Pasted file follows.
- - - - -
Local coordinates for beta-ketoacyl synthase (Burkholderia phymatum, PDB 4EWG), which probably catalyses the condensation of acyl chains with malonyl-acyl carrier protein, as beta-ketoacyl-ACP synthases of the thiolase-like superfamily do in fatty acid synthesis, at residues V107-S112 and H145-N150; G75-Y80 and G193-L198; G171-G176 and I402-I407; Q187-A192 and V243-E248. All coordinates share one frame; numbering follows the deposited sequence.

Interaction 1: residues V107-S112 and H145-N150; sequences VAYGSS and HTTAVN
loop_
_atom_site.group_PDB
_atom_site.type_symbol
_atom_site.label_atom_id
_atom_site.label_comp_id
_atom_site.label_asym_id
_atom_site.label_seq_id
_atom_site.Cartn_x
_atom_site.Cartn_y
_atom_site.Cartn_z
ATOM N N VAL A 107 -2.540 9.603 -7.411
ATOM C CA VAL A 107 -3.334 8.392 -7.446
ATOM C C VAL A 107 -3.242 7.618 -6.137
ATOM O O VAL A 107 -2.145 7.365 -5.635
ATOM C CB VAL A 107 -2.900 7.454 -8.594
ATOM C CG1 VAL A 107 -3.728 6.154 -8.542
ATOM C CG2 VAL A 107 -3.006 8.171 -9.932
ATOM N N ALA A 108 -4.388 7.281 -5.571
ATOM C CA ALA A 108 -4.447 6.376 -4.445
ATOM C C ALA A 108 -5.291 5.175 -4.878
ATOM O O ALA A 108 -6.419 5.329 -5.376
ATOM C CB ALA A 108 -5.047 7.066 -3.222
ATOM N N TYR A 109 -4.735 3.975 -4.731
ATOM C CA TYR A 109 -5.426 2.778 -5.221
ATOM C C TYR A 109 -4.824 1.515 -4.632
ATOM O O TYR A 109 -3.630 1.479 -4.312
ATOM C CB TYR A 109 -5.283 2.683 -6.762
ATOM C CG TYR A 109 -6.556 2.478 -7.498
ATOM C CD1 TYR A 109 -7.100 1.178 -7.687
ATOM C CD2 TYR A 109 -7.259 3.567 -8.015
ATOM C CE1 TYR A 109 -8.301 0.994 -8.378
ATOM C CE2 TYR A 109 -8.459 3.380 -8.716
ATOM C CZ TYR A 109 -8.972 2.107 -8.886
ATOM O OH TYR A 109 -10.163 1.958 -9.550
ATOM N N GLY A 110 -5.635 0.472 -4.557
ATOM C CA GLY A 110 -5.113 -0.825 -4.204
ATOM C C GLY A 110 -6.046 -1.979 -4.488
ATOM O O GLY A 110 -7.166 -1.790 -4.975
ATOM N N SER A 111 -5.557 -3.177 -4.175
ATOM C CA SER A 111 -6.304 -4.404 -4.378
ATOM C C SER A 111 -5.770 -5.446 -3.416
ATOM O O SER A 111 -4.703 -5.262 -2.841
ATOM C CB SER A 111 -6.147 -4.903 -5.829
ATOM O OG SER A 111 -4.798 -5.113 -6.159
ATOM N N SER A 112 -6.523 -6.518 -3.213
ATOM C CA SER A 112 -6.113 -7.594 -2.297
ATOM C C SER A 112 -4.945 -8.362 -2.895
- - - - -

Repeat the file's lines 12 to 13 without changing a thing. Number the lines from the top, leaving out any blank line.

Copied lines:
_atom_site.Cartn_z
ATOM N N VAL A 107 -2.540 9.603 -7.411